In honor of France’s Bastille Day today, her day of national independence, I am adding endnotes for the Revelation 11:8-14 chapter, to the website today.
Bastille Day is the day, in 1789, when the Parisian mob stormed the Bastille, the royal prison fortress, took it over, and freed the prisoners. It was a turning point in their grievances which marked the true start of the French Revolution. Why were they rioting?
“The peasantry, on the other hand, were the burdened class. … The Church added her claims—her tithes … and the endless fees and money payments, which made her so obnoxious. Bishops and abbots, in France as in Germany, had large estates as well as tithes, and so were landlords and princes, as well as priests, drawing, Machiavelli says, two-fifths of the annual revenues of the kingdom into their ecclesiastical coffers. … ‘During the past thirty-four years [royal] troops have been ever passing through France and living on the poor people. When the poor man has managed, by the sale of the coat on his back, after hard toil, to pay his taille, and hopes he may live out the year on the little he has left, then come fresh troops to his cottage, eating him up. In Normandy multitudes have died of hunger. From want of beasts men and women have to yoke themselves to the carts, and others, fearing that if seen in the daytime they will be seized for not having paid their taille, are compelled to work at night. The king should have pity on his poor people, and relieve them from the said tailles and charges.’ … When to all this we add the consciousness that while they, the much-enduring peasantry, were bearing their increasing burdens, the noblesse were free from them, can we wonder if the peasantry should learn to hate as well as envy the nobles?”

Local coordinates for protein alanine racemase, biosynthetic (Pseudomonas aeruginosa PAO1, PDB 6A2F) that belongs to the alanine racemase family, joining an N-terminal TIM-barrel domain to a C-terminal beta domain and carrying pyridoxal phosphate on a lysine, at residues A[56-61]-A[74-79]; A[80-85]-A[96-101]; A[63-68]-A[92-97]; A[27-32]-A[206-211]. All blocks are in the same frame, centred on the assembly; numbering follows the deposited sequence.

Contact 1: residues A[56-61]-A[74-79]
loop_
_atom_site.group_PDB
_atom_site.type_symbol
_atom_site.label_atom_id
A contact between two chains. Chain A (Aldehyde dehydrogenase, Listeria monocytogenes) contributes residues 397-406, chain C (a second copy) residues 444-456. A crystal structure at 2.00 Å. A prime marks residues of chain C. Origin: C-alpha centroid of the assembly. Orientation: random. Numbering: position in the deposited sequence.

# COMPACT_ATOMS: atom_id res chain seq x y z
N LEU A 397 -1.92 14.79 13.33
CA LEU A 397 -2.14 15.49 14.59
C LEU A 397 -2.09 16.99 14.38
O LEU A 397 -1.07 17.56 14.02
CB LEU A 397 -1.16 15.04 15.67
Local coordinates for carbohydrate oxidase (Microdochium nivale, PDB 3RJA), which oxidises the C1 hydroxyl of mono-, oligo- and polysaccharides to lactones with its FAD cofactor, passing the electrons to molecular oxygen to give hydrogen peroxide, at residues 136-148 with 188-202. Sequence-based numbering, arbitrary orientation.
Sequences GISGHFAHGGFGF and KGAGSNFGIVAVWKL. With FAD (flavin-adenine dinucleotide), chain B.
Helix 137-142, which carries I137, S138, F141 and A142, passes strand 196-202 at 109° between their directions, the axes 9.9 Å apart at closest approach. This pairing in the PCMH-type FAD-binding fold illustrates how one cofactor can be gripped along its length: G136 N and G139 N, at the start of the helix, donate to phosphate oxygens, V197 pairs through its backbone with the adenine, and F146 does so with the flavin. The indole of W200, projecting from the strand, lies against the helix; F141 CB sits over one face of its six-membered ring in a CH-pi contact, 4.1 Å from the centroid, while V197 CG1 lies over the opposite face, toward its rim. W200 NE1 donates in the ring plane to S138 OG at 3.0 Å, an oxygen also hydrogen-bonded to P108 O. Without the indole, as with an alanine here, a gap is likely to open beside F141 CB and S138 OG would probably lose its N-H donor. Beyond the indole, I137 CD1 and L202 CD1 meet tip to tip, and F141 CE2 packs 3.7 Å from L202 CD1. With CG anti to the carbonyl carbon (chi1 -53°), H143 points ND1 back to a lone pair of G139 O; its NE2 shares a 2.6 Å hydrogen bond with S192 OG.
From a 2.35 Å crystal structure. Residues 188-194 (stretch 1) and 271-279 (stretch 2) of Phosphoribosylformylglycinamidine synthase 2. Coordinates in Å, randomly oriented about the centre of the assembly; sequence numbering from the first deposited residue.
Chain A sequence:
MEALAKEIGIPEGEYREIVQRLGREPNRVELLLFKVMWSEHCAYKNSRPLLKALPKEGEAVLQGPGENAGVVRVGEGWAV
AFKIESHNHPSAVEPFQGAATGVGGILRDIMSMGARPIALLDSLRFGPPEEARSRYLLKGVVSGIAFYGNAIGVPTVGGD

Frederic Seebohm, _The Era of the Protestant Revolution_, pp. 45-47.
“The Bastille not only overshadowed the capital, but it darkened the hearts of men, for it had been notorious for centuries as the instrument and the emblem of tyranny. The captives behind its bars were few and uninteresting; but the wide world knew the horror of its history, the blighted lives, the ruined families, the three thousand dishonoured graves within the precincts, and the common voice called for its destruction as the sign of deliverance. At the elections both nobles and commons demanded that it should be levelled with the ground.”
Lord Acton, _Lectures on the French Revolution_, p. 73.
From the Revelation Revealed endnotes:
(The French Revolution is in in the book of Revelation? Yes, indeed …)